Gov. Andrew M. Cuomo Friday, Sept. 2 launched “Labor for your Neighbor,” a Labor Day weekend effort to tap into the good neighbor instincts of New Yorkers and rally volunteers to pitch in on local cleanups of public and private property following the devastation of Hurricane Irene.
The governor said he and members of his family will join New Yorkers who turn out to help their neighbors, bringing tools, elbow grease and volunteers to the Schoharie Valley, Catskills and North Country, where the storm brought extensive damage. The governor has visited each of these regions to assess damage since the storm hit. Clean-ups will take place on Sunday and Monday. Volunteers will be safely shuttled into villages needing assistance, and provided appropriate supervision and equipment.
“In village after village and town after town, we have witnessed the wonderful spirit of New Yorkers turning out to help others in need,” said Cuomo. “Grocers have thrown open their doors and given away all their food. Customers have come out to clean up local businesses and return them to operation. Neighbors have shared food, clothing and shelter. Through ‘Labor for your Neighbor,’ we want to stimulate even more neighbor-to-neighbor help on this long holiday weekend. We've given it a name, but there is no copyright on the kindness of friends and neighbors. While government at all levels organizes resources for the great leaps toward full recovery, individual New Yorkers can, with just a few hours of work, help their neighbors take small steps toward normalcy. As an elderly woman in Prattsville told us this week, even someone to help get the mud out of her basement would give her the hope for a new start.”
Cuomo said that major corporations have already responded to his requests for support of “Labor for your Neighbor.” Home Depot, WalMart and other companies and suppliers will supply cleaning pails, mops, shovels, rakes cleaning supplies, food, water and other equipment.
The National Guard and State Office of Emergency Management will supervise the effort.
There are many ways for New Yorkers to volunteer or contribute over the coming weeks. New Yorkers who want to help by making a money donation to recovery efforts can do so through a centralized effort coordinated by United Way of New York State. United Way has set up dedicated fund that will take donations for charities and voluntary agencies assisting with recovery efforts in the affected communities. One hundred percent of donations will go relief efforts. United Way will work with other statewide charitable partners, such as Catholic Charities, United Jewish Appeal, Red Cross, the Food Bank Association, the Community Action Association and others, in the Hurricane Irene Storm Recovery Fund.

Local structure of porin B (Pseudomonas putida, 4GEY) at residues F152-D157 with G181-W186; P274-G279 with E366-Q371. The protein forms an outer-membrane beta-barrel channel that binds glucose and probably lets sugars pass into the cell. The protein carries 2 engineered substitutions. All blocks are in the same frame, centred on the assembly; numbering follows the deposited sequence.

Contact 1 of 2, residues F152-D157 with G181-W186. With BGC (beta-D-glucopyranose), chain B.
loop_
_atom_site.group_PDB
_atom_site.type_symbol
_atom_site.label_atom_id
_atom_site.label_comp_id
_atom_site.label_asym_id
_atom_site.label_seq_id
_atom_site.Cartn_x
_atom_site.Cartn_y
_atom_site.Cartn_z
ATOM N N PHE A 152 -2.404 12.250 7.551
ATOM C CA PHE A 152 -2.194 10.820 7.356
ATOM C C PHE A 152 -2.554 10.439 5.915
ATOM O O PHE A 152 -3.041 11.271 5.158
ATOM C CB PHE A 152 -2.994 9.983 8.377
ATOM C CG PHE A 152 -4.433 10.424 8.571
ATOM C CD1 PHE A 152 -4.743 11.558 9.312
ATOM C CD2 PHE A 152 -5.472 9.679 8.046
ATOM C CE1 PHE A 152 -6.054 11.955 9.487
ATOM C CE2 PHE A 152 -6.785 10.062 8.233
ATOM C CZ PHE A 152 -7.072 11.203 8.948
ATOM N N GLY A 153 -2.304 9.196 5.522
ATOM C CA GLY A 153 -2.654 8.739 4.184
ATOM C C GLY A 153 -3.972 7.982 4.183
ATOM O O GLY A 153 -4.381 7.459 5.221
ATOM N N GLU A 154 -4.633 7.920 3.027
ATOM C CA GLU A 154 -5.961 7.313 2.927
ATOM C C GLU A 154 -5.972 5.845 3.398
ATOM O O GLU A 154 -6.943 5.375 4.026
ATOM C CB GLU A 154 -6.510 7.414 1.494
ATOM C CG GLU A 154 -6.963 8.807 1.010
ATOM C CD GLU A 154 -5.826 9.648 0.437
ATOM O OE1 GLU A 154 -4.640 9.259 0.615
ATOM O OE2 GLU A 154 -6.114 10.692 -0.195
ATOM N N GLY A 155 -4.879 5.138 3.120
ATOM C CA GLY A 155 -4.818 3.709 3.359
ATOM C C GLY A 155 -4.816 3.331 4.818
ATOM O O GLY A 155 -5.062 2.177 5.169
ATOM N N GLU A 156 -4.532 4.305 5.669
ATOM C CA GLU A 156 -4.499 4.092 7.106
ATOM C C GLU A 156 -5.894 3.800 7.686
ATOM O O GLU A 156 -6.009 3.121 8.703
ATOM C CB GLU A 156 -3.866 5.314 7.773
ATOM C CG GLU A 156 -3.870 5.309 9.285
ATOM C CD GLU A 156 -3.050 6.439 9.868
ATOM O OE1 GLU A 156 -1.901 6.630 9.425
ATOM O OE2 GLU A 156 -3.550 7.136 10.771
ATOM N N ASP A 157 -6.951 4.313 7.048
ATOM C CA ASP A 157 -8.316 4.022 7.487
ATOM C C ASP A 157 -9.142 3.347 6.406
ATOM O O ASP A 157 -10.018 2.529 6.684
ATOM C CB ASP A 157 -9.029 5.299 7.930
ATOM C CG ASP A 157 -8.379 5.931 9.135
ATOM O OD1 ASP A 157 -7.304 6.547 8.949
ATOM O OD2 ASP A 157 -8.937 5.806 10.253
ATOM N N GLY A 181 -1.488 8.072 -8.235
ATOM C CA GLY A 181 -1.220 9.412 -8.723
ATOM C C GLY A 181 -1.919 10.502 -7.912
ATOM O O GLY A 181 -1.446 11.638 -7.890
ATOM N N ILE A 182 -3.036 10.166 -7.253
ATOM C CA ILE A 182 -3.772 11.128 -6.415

Susan K. Hager, President and CEO of United Way of New York State said, “Thousands of individuals and families have been hurt by this storm. Homes and livelihood have been damaged or destroyed leaving many without even the basics: food, clothing, household goods and even transportation. Affected families with school-aged children are especially challenged to ready their children for the start of the new school year. Beyond that all of our neighbors who have been adversely impacted by this storm need our help. United Way of New York State is proud to partner with Gov. Cuomo in responding to these needs.”
New Yorkers interested in volunteering or contributing can do so on the governor’s website. Volunteers will receive specific directions and instructions for the cleanup sites.
Those who wish to contribute goods rather than funds should directly contact charitable organizations in their areas to determine which will accept such contributions and what items are most needed in the storm relief effort. United Way and the Disaster Relief Centers being set up by New York State with the Federal Emergency Management Administration do not accept non-cash contributions.